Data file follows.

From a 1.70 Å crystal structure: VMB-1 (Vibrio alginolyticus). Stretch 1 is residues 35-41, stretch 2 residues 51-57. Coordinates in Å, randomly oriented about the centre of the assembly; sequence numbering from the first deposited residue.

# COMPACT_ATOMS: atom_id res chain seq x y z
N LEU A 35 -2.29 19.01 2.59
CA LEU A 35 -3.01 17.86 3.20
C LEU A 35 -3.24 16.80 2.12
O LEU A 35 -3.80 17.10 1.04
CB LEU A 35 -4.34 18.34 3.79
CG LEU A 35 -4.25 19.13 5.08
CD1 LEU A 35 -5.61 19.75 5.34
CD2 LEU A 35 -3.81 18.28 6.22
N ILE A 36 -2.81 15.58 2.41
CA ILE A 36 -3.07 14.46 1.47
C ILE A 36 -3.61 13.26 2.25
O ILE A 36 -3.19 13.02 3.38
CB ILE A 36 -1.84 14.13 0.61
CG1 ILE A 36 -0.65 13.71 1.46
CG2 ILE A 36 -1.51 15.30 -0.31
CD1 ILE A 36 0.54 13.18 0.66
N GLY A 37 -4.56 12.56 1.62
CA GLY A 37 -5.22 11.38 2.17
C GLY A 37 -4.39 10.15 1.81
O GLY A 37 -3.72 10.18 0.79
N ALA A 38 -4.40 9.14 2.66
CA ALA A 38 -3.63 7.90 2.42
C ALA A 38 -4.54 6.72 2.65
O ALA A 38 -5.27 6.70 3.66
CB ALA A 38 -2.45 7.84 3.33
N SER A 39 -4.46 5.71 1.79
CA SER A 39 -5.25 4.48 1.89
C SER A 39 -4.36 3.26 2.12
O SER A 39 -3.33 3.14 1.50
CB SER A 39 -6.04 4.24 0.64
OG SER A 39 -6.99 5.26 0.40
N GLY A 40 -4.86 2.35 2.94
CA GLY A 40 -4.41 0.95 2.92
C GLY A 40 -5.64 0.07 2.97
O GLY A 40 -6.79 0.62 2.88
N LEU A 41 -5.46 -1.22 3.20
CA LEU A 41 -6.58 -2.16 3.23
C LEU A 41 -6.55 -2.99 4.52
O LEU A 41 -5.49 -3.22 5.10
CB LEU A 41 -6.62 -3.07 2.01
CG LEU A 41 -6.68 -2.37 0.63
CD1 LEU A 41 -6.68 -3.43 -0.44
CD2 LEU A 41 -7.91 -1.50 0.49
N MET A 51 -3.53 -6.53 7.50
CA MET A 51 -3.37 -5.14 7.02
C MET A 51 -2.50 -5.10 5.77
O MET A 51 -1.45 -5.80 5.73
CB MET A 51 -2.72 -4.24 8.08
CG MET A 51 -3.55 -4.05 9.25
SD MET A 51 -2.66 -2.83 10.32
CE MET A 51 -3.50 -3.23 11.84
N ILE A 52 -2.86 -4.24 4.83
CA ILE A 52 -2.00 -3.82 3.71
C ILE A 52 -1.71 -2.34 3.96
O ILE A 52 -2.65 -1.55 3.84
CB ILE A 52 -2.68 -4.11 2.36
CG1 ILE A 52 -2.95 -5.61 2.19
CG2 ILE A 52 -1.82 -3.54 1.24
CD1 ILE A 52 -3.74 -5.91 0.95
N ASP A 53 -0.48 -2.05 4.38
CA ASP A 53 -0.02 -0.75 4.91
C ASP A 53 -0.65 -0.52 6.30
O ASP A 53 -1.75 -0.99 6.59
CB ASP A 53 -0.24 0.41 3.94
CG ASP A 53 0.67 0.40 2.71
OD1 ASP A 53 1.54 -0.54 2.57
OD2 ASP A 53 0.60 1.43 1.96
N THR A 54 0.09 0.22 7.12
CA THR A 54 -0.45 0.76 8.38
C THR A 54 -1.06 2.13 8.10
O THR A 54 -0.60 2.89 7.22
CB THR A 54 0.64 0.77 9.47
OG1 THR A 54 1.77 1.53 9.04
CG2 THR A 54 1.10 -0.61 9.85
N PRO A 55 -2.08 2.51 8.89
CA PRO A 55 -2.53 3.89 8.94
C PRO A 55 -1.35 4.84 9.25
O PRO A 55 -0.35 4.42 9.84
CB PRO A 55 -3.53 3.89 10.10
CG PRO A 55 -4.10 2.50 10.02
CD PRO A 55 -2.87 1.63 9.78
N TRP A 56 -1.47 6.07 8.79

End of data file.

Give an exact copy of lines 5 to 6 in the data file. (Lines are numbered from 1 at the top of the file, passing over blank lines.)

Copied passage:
C LEU A 35 -3.24 16.80 2.12
O LEU A 35 -3.80 17.10 1.04